God’s Roadmaps for Life

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When we went on our first family vacation, we drove our relatively 1956 Buick Special new from Baltimore to Miami. Only small pieces of the Interstate system were in finished, so my dad patched together a route from a bunch of different roads. We had these AAA roadmaps all over the car. While there was one for the entire east coast of America, we also had one map for each of the six states that we’d be driving through. Remember that these were the days before air conditioning in cars. So trying to use those roadmaps with the wind blowing through open windows while driving 60 miles an hour was really challenging. If not impossible.

God’s Roadmaps for Life

We not only needed a roadmap back then, but we need a map today. We need a map on how we’re going to get somewhere. Achieve something. And like all maps, there’s a starting and ending point. Getting from where you are to where you want to go.

Now I rejoice in what I am suffering for you, and I fill up in my flesh what is still lacking in regard to Christ’s afflictions, for the sake of his body, which is the church. – Colossians 1:24

The starting point that most people seem to have is suffering and pain. We’re all going to experience them. They’re either here, just leaving, or just around the corner. So, it’s not a matter of if but a matter of when.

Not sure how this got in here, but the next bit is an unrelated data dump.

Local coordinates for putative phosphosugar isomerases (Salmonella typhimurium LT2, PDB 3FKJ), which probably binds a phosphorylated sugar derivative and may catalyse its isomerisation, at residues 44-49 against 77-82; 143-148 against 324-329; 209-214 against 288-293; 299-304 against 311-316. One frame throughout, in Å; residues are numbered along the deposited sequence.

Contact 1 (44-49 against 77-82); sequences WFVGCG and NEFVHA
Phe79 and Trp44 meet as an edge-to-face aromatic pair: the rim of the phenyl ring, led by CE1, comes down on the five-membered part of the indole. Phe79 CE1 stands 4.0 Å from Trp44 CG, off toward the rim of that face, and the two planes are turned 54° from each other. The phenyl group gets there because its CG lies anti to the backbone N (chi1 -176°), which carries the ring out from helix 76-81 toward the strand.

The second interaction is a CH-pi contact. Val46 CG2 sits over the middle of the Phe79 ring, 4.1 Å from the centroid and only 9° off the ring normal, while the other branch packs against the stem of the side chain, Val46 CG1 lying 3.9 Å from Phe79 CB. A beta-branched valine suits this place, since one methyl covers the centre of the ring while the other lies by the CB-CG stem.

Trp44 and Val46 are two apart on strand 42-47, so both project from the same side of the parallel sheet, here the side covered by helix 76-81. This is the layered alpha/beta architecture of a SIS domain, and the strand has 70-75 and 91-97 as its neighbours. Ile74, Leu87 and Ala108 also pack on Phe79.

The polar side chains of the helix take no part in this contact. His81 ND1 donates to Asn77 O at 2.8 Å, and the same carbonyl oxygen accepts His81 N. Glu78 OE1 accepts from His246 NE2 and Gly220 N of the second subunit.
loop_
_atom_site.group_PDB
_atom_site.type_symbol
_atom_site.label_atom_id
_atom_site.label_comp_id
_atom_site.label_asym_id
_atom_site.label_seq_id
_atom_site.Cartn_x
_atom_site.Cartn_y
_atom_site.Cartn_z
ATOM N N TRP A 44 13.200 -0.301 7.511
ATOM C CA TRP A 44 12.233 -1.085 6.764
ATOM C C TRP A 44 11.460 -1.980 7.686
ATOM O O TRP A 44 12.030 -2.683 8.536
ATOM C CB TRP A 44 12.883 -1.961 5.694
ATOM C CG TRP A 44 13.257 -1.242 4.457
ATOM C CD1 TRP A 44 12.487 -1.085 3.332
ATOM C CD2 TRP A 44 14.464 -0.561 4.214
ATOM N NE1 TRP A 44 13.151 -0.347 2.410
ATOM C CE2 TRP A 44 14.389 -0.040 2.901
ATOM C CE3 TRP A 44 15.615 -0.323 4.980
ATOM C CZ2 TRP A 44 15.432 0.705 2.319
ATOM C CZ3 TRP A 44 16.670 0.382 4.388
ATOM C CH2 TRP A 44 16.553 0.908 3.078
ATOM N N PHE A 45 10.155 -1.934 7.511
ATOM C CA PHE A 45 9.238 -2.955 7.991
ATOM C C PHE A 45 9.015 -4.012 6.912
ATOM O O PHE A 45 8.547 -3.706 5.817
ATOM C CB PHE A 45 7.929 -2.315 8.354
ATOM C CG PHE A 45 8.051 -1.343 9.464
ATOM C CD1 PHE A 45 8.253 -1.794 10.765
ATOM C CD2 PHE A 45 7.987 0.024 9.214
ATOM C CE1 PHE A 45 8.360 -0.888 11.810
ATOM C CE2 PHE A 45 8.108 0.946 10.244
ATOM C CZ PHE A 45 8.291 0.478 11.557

When suffering and pain come, what are we to do? How are we going to handle it? What’s the roadmap for going through suffering and pain? Since God gave Paul a roadmap during his suffering, I think that’s a good place to look.

Paul didn’t try to just ignore his suffering, pretending that it wasn’t there. No, he faces his suffering head on. He looked at it in light of God’s overwhelming love for him. He compared his pain to God’s lavish grace.

Basically, Paul took the weight of his pain and suffering in one hand and compared that to God’s mercy in the other. He immediately figured out that there was no comparison. God’s unbelievably tremendous love for him. The result is that his sorrow turned into joy.

Now it would be easy to just think that Paul was exaggerating his problems. That he was just being a baby and not man enough to spend a few days in a minimum-security facility.

After all, how tough could it be? Here’s a quick summary of what Paul experienced. Whipped five times by the Jews. Beaten with rods three times. Stoned. Shipwrecked three times. Left adrift at sea. And these are only some of the highlights. It doesn’t include his moving from place to place all the time. Being hungry. Cold. Without enough clothing. Without water.